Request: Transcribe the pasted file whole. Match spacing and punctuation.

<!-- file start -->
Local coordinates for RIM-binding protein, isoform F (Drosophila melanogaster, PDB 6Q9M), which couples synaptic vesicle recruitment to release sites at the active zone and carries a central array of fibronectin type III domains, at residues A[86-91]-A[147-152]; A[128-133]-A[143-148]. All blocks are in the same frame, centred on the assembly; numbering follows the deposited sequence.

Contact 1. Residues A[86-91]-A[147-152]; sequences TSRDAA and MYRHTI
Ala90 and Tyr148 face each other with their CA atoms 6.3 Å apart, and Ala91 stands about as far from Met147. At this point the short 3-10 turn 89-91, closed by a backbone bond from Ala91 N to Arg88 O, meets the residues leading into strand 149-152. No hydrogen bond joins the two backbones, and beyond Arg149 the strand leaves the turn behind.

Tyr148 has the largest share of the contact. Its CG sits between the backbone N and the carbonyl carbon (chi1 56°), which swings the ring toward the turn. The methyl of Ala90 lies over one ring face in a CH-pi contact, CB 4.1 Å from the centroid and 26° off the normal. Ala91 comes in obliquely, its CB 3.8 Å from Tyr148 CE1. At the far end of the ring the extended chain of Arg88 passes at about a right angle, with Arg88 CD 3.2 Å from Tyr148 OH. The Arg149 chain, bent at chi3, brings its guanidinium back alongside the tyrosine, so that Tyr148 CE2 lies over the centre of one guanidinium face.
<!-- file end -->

Local coordinates for RIM-binding protein, isoform F (Drosophila melanogaster, PDB 6Q9M), which couples synaptic vesicle recruitment to release sites at the active zone and carries a central array of fibronectin type III domains, at residues A[86-91]-A[147-152]; A[128-133]-A[143-148]. All blocks are in the same frame, centred on the assembly; numbering follows the deposited sequence.

Contact 1. Residues A[86-91]-A[147-152]; sequences TSRDAA and MYRHTI
Ala90 and Tyr148 face each other with their CA atoms 6.3 Å apart, and Ala91 stands about as far from Met147. At this point the short 3-10 turn 89-91, closed by a backbone bond from Ala91 N to Arg88 O, meets the residues leading into strand 149-152. No hydrogen bond joins the two backbones, and beyond Arg149 the strand leaves the turn behind.

Tyr148 has the largest share of the contact. Its CG sits between the backbone N and the carbonyl carbon (chi1 56°), which swings the ring toward the turn. The methyl of Ala90 lies over one ring face in a CH-pi contact, CB 4.1 Å from the centroid and 26° off the normal. Ala91 comes in obliquely, its CB 3.8 Å from Tyr148 CE1. At the far end of the ring the extended chain of Arg88 passes at about a right angle, with Arg88 CD 3.2 Å from Tyr148 OH. The Arg149 chain, bent at chi3, brings its guanidinium back alongside the tyrosine, so that Tyr148 CE2 lies over the centre of one guanidinium face.